While the e-Ranger program has been running for a year at Ibulanku health center, the program has not yet been established at Lubira, but the SAFE team was working hard to gain the support of health workers and the community at large so that SAFE can launch the program there and thus make the service available to even more mothers in labor! The Lubira subgroup conducted a meeting during which a memorandum of understanding was signed between the Lubira community health center and the Buyanga sub-county community groups. They also met with the Lubira management committee and the health facility staff to discuss the logistics of launching the program.


Also at Lubira, SAFE coordinated many maternal and child health-related activities including having several groups perform dramas about important health topics. SAFE also provided immunizations and conducted HIV testing and referred individuals to the clinic for treatment. The safe mama kit program was also launched, providing mothers with a package of supplies necessary for a clean and safe birth.

Overall, the June 2012 trip was very productive and a great success! The interns paved a great road for the successive group of interns who just arrived in Uganda! The July interns plan on carrying out refresher training with the traditional birth attendants in obstetric emergency response and referral for complicated cases. They are also currently working to follow up on the work done in June on the process of launching the e-Ranger program at the Lubira health center.


Excellent work done by all the June interns, and stay posted for an update about the July trip soon!

Join SAFE in Supporting AMREF’s Stand Up for African Mothers Campaign

To all who care about women, mothers, children, and families:

Recently, Safe Mothers, Safe Babies in our partnership with WE CARE Solar started working with the African Medical and Research Foundation (AMREF). Today, we are asking everyone who cares about women, mothers, children, and families to join us in signing AMREF’s Stand Up for African Mothers Campaign petition, seeking to train 30,000 new midwives before 2015, so that more pregnant women get access to the life-saving care that they need. Signing the petition will take less than a minute, and it’s all online. Your signature can make a difference! Make a stand for the women, children, and families of this world today!!!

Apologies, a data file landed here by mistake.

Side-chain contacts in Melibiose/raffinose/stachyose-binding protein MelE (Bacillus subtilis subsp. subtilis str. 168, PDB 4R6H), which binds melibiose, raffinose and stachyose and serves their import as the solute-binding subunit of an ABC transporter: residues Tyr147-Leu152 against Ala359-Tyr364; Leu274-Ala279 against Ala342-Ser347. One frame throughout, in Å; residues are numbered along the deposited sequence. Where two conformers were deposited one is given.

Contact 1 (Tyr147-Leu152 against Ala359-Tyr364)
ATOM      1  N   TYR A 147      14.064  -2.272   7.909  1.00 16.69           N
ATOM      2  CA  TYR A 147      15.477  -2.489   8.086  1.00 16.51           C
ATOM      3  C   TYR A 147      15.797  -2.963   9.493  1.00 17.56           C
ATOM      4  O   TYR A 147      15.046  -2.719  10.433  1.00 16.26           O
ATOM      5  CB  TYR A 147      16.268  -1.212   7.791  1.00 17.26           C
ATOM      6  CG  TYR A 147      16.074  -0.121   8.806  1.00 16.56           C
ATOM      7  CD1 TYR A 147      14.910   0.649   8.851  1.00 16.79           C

Visit this website to sign the petition: http://www.standupforafricanmothers.com/

Stand Up for Women in Uganda

SAFE stands with Health GAP (Global Access Project) in encouraging the Ugandan government to take action against maternal mortality and morbidity in Uganda by increasing the number of health care workers.

Later this week, a Ugandan court will hear the case of 2 women who died in childbirth, which argues that by failing to provide appropriate health services, the government is violating the Ugandan constitution. Every day, 16 women in Uganda die in childbirth, while 6 times as many are injured in incapacitating ways. SAFE affirms that these deaths and injuries are unacceptable–and that action must be taken to help Ugandan women realize their rights! For more information, please check out the following link: http://org2.democracyinaction.org/o/5712/p/salsa/web/questionnaire/public/?questionnaire_KEY=665